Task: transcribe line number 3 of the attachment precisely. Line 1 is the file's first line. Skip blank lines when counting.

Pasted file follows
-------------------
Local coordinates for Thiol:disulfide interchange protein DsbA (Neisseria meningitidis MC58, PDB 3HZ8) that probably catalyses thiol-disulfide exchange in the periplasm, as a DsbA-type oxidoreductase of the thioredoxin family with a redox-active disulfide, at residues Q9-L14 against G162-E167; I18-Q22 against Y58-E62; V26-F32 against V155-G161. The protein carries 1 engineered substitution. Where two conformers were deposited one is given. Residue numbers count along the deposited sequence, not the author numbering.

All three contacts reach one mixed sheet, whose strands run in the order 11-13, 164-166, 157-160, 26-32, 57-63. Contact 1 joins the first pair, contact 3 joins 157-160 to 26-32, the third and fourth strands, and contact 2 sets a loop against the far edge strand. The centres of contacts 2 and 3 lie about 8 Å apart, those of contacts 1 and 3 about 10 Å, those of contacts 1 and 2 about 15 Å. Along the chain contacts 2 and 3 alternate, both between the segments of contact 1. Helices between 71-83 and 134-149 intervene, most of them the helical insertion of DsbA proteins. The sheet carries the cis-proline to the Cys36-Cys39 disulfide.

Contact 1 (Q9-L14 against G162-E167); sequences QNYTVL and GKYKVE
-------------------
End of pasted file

Contact 1 (Q9-L14 against G162-E167); sequences QNYTVL and GKYKVE